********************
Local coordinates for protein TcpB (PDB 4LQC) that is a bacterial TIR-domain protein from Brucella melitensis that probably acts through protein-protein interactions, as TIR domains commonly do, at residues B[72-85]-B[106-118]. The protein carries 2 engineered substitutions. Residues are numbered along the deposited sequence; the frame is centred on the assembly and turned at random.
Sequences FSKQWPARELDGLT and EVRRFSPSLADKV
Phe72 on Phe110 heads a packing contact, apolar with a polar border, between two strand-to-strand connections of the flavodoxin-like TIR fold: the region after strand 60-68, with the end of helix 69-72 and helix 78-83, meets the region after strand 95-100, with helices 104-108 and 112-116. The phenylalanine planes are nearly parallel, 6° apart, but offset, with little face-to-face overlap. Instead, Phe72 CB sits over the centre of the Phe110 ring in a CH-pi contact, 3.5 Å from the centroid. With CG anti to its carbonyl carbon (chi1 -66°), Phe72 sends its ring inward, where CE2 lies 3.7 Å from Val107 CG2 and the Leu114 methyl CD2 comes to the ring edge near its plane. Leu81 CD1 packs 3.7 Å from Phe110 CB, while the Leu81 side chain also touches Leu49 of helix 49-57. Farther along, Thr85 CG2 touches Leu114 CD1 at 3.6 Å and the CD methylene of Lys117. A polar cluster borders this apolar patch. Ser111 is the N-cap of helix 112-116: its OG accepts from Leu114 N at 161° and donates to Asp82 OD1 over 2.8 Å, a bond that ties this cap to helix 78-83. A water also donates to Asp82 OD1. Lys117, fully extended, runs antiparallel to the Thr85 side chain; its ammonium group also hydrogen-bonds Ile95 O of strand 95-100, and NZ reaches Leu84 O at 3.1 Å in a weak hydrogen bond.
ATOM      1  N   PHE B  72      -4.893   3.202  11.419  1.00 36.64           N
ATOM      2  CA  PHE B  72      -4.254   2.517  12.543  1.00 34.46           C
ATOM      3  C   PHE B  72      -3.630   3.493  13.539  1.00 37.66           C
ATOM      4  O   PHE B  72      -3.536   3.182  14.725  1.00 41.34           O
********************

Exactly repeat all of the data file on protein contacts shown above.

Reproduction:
Local coordinates for protein TcpB (PDB 4LQC) that is a bacterial TIR-domain protein from Brucella melitensis that probably acts through protein-protein interactions, as TIR domains commonly do, at residues B[72-85]-B[106-118]. The protein carries 2 engineered substitutions. Residues are numbered along the deposited sequence; the frame is centred on the assembly and turned at random.
Sequences FSKQWPARELDGLT and EVRRFSPSLADKV
Phe72 on Phe110 heads a packing contact, apolar with a polar border, between two strand-to-strand connections of the flavodoxin-like TIR fold: the region after strand 60-68, with the end of helix 69-72 and helix 78-83, meets the region after strand 95-100, with helices 104-108 and 112-116. The phenylalanine planes are nearly parallel, 6° apart, but offset, with little face-to-face overlap. Instead, Phe72 CB sits over the centre of the Phe110 ring in a CH-pi contact, 3.5 Å from the centroid. With CG anti to its carbonyl carbon (chi1 -66°), Phe72 sends its ring inward, where CE2 lies 3.7 Å from Val107 CG2 and the Leu114 methyl CD2 comes to the ring edge near its plane. Leu81 CD1 packs 3.7 Å from Phe110 CB, while the Leu81 side chain also touches Leu49 of helix 49-57. Farther along, Thr85 CG2 touches Leu114 CD1 at 3.6 Å and the CD methylene of Lys117. A polar cluster borders this apolar patch. Ser111 is the N-cap of helix 112-116: its OG accepts from Leu114 N at 161° and donates to Asp82 OD1 over 2.8 Å, a bond that ties this cap to helix 78-83. A water also donates to Asp82 OD1. Lys117, fully extended, runs antiparallel to the Thr85 side chain; its ammonium group also hydrogen-bonds Ile95 O of strand 95-100, and NZ reaches Leu84 O at 3.1 Å in a weak hydrogen bond.
ATOM      1  N   PHE B  72      -4.893   3.202  11.419  1.00 36.64           N
ATOM      2  CA  PHE B  72      -4.254   2.517  12.543  1.00 34.46           C
ATOM      3  C   PHE B  72      -3.630   3.493  13.539  1.00 37.66           C
ATOM      4  O   PHE B  72      -3.536   3.182  14.725  1.00 41.34           O